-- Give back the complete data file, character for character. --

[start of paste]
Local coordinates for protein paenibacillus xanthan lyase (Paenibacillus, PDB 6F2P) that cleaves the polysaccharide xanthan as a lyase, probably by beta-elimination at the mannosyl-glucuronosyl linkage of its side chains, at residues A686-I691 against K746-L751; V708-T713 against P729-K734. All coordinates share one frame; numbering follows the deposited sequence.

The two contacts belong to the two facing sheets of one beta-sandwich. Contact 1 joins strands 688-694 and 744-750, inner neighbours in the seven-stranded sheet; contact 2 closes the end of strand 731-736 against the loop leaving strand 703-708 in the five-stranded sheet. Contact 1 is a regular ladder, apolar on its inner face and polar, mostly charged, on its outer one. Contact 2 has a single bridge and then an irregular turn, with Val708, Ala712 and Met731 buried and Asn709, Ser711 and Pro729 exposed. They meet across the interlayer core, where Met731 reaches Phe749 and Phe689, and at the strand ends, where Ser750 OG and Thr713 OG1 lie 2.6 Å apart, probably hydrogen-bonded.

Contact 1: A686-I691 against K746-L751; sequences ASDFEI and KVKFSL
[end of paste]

Local coordinates for protein paenibacillus xanthan lyase (Paenibacillus, PDB 6F2P) that cleaves the polysaccharide xanthan as a lyase, probably by beta-elimination at the mannosyl-glucuronosyl linkage of its side chains, at residues A686-I691 against K746-L751; V708-T713 against P729-K734. All coordinates share one frame; numbering follows the deposited sequence.

The two contacts belong to the two facing sheets of one beta-sandwich. Contact 1 joins strands 688-694 and 744-750, inner neighbours in the seven-stranded sheet; contact 2 closes the end of strand 731-736 against the loop leaving strand 703-708 in the five-stranded sheet. Contact 1 is a regular ladder, apolar on its inner face and polar, mostly charged, on its outer one. Contact 2 has a single bridge and then an irregular turn, with Val708, Ala712 and Met731 buried and Asn709, Ser711 and Pro729 exposed. They meet across the interlayer core, where Met731 reaches Phe749 and Phe689, and at the strand ends, where Ser750 OG and Thr713 OG1 lie 2.6 Å apart, probably hydrogen-bonded.

Contact 1: A686-I691 against K746-L751; sequences ASDFEI and KVKFSL